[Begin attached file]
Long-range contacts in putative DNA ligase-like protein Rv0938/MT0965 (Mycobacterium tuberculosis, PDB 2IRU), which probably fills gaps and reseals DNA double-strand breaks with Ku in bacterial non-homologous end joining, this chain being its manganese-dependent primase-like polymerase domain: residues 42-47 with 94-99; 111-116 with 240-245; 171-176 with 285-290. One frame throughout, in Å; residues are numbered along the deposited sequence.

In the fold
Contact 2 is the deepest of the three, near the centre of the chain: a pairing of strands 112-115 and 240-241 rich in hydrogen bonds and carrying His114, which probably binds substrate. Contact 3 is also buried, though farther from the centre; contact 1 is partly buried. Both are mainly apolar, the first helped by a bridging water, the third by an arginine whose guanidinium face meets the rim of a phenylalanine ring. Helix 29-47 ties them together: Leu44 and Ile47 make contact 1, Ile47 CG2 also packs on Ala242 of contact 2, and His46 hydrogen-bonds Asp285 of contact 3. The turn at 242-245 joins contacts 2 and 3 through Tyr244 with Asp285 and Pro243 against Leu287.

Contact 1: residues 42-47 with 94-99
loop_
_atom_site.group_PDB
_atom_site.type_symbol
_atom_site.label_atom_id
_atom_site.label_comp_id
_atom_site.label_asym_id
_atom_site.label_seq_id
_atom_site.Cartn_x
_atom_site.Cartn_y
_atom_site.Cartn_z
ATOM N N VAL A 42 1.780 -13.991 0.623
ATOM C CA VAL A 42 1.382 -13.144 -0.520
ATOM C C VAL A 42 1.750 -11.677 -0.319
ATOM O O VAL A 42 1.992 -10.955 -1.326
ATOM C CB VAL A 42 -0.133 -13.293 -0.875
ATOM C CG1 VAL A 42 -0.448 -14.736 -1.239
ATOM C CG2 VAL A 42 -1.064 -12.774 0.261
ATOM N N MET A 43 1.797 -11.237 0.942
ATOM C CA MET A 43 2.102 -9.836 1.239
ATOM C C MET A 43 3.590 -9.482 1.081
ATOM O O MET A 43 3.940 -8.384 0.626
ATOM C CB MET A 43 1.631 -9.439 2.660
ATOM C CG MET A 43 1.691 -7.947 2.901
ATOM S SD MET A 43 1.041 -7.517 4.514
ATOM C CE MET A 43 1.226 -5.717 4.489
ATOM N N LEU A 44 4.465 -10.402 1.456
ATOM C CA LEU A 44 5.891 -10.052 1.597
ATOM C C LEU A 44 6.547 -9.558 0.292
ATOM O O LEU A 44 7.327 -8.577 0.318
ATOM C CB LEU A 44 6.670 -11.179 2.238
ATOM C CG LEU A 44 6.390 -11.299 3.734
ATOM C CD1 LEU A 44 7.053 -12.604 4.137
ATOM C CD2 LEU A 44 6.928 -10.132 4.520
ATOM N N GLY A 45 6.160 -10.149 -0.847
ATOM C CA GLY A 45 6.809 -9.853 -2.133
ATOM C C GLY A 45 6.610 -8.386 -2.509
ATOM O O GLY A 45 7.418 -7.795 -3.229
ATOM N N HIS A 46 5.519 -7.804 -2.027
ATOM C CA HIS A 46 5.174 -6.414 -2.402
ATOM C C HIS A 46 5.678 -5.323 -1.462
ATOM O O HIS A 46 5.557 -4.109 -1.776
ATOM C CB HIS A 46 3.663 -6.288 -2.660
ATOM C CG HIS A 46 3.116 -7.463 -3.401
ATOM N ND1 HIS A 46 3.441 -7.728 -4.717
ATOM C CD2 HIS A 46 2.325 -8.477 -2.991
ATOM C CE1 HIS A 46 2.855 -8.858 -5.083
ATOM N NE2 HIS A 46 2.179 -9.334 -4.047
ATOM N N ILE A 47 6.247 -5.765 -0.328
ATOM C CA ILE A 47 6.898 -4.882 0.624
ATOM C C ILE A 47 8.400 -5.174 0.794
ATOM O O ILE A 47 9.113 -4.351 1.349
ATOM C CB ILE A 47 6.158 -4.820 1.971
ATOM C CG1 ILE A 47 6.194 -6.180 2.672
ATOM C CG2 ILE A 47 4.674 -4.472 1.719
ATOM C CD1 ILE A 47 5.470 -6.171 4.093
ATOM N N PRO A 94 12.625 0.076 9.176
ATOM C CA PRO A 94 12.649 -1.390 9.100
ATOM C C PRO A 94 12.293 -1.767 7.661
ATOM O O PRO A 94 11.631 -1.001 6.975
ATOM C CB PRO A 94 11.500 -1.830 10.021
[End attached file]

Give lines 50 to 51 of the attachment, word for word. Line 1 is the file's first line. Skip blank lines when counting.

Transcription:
ATOM C CE1 HIS A 46 2.855 -8.858 -5.083
ATOM N NE2 HIS A 46 2.179 -9.334 -4.047